Responsive Design is Ranking, Not Just Efficiency

If you’re not a developer and really just don’t care about the pains of managing multiple sets of bricks and paint, that’s okay. But don’t let your lack of empathy lead you astray. Even without the efficiency and time savings found in responsive design, it is crucial for every business to implement today.

The reason? Google says so.

They have proclaimed that having responsive design is the way is the best way to go, and their search engine results are now reflective of that. Learn a lot more about Google’s view of mobile SEO here.

But how do Google’s robots know what my site looks like on a mobile device? They don’t have smartphones, do they?

Don’t worry, they don’t have smartphones… yet. But they can look at your site through different lenses using the power behind responsive design and SEO: media queries.

Introduction to Media Queries

Media queries are CSS triggers that you can use to create conditional logic based on a minimum or maximum screen size. Said another way, you can change the look of your site on a device that is 200 pixels wide vs. one that is 900 pixels wide.

Here’s an example:

@media screen and (min-width: 10px) {

div.icon {

color: red;

}

}

@media screen and (min-width: 320px) {

div.icon {

color: orange;

}

}

@media screen and (min-width: 768px) {

div.icon {

color: yellow;

}

}

@media screen and (min-width: 1440px) {

div.icon {

color: green;

}

}

In this case, if you are viewing the page on an iPhone, the brick called div.icon would be orange; on an iPad, it would be yellow; and on a MacBook Pro, it would be green.

Obviously, you’re probably not going to change colors based on width all that often, but responsive design can be used on pretty much anythingLearn more about media queries here.

Test with ResponsiveTest.net

Is your site responsive? Do you know?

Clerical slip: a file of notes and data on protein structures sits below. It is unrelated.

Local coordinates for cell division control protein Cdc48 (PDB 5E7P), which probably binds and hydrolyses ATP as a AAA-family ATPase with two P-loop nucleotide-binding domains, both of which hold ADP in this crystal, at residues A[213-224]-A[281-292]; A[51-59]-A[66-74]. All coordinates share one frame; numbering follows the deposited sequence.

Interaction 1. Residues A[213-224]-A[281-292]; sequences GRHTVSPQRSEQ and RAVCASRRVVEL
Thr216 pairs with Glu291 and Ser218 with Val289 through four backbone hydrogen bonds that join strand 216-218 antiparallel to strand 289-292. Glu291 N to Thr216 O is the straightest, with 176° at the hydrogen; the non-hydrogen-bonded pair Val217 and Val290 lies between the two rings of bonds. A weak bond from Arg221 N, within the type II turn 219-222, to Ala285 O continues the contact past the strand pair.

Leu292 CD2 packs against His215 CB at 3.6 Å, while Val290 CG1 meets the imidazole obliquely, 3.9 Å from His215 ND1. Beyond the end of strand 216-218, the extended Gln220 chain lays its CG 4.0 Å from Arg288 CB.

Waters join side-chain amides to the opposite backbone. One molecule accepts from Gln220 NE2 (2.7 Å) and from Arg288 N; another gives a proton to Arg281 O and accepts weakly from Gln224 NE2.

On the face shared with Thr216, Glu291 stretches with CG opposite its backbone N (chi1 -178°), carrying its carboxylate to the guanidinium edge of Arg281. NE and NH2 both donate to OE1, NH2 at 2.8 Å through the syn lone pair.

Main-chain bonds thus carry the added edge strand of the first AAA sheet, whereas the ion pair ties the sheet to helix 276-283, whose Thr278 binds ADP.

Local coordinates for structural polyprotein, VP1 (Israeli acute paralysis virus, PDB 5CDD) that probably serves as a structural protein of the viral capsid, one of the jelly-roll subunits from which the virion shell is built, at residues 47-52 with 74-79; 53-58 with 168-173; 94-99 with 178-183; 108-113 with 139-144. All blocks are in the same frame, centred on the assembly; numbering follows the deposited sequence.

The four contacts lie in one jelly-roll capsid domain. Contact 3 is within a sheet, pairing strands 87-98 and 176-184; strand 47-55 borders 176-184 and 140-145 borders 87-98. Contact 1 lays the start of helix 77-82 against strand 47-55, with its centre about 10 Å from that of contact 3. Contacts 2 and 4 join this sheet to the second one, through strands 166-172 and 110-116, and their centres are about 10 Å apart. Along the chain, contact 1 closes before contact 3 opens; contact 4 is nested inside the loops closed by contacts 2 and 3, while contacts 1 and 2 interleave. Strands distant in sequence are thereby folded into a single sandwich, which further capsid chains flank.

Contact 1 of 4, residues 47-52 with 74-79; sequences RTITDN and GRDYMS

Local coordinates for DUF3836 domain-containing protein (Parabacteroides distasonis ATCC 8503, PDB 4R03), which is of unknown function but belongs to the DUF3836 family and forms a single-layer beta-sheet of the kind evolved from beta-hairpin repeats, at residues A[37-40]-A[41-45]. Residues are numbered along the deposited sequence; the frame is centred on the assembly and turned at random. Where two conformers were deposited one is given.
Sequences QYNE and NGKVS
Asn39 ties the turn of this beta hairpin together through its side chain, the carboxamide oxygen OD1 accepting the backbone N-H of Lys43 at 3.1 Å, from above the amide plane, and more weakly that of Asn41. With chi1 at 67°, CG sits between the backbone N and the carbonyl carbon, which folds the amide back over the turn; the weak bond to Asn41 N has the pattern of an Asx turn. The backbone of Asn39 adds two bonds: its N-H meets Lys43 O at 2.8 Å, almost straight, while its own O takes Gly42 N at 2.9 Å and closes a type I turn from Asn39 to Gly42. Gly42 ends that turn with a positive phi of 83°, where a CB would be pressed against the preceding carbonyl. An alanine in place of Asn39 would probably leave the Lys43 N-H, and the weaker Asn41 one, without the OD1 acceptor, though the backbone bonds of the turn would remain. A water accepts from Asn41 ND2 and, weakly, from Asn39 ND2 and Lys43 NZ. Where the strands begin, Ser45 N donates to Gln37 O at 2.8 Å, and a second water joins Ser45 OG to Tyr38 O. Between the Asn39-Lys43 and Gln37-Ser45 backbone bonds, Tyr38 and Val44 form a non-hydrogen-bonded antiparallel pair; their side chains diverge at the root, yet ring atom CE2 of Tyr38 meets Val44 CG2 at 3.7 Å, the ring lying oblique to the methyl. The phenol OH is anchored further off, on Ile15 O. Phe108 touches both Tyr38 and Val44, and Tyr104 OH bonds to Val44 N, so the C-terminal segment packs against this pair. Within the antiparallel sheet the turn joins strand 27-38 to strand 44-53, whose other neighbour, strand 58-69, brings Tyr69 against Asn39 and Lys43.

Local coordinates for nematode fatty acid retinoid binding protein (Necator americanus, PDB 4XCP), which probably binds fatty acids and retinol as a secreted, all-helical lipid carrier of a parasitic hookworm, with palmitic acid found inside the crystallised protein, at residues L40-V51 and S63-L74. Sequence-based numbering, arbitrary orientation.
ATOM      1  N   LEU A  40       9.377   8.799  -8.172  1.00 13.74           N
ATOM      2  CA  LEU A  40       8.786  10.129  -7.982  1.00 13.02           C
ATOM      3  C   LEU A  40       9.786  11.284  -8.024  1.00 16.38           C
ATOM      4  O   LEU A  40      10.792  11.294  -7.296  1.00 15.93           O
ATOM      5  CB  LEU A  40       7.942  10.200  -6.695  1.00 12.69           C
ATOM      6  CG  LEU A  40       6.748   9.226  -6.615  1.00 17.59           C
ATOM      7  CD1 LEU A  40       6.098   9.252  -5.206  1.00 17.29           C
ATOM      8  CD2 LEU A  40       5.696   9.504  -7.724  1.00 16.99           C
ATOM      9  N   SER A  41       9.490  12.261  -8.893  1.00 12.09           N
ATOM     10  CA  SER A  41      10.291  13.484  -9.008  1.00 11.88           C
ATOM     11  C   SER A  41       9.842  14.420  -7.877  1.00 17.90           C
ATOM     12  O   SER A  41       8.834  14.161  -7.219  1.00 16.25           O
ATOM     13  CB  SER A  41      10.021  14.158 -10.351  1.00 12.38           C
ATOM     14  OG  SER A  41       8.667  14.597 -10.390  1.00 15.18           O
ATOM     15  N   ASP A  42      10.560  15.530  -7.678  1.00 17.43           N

Here’s how you can find out. Head on over to ResponsiveTest.net and type in your website. Hit enter on your keyboard, and see what happens when you view it in different sizes. You can either drag the window sizing, or you can even select from a list of common computers, tablets, and smartphones to see what your site looks like on them.

I recommend evaluating a few devices in each category to see if you have an optimal experience.

Example of an optimal experience:

mobile responsive site

Example of a non-optimal experience:

non-mobile responsive site

(Disclaimer: I have no formal affiliation with ResponsiveTest.net—I just think they do a great job.)

Also, ResponsiveTest.net will allow you to understand visually how your site works on different devices, but if you want to know what Google thinks of your site’s web design and SEO, check out their Mobile-Friendly Test.

Get more content like this, plus the very BEST marketing education, totally free. Get our Definitive email newsletter.

Want more great content like this?

A weekly dose of the trends and insights you need to keep you ON top, from Jay Baer at Convince & Convert. In each week’s email, Jay will recap what happened in digital, what trends are important for marketers to watch, plus some fun surprises that you’ll just have to sign up to see!

Subscribe to our Newsletter

Or are you looking to subscribe to one of our podcasts

Comments

Close